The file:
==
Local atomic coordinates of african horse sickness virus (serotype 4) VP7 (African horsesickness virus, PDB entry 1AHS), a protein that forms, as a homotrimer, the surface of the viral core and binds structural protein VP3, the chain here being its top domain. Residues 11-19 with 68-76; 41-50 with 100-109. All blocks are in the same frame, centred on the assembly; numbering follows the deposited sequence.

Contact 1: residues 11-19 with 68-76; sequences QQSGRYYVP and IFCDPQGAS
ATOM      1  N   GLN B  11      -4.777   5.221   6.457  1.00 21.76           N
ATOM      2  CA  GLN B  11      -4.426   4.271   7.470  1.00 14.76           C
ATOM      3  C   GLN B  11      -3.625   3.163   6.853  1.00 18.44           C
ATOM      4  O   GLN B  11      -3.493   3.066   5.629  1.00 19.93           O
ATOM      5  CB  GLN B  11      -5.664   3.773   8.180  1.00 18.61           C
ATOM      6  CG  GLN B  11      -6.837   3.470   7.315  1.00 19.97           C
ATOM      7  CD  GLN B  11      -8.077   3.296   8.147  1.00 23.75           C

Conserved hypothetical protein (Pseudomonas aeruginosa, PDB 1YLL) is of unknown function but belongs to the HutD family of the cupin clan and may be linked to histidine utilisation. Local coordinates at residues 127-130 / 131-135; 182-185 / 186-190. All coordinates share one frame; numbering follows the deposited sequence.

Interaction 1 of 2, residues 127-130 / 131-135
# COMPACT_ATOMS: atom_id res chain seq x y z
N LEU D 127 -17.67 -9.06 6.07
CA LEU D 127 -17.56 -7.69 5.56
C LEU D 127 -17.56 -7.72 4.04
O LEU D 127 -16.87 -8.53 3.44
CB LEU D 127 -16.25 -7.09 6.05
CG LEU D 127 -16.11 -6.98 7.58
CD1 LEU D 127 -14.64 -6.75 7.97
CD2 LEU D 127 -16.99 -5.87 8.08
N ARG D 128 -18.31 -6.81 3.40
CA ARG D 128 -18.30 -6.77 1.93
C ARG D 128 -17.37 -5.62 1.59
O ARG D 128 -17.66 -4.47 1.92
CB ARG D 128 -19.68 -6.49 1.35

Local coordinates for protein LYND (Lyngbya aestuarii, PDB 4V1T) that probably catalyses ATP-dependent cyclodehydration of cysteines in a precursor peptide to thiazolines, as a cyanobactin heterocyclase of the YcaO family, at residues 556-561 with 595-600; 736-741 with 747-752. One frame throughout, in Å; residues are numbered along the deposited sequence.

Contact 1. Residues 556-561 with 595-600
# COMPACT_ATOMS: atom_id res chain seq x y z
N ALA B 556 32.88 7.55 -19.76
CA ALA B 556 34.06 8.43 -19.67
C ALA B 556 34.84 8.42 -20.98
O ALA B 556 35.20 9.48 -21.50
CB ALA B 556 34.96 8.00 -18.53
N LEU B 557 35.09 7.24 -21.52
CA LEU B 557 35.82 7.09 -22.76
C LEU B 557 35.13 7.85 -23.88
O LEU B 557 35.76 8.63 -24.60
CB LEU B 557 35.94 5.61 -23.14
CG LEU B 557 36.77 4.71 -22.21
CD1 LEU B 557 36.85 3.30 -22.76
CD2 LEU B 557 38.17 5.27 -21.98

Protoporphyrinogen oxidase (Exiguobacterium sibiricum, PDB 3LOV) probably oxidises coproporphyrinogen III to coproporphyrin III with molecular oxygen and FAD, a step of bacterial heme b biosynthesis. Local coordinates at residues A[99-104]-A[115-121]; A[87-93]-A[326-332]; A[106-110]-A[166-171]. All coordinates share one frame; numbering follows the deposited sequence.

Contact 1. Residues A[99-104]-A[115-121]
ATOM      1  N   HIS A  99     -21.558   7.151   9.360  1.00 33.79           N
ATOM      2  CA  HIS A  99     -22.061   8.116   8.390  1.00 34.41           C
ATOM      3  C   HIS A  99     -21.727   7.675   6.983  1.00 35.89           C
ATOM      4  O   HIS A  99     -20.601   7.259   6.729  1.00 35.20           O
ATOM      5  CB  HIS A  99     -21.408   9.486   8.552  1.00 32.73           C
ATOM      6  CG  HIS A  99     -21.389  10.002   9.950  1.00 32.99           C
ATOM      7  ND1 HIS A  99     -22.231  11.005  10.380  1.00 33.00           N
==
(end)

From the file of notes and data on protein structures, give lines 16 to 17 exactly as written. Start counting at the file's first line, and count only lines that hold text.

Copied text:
O LEU D 127 -16.87 -8.53 3.44
CB LEU D 127 -16.25 -7.09 6.05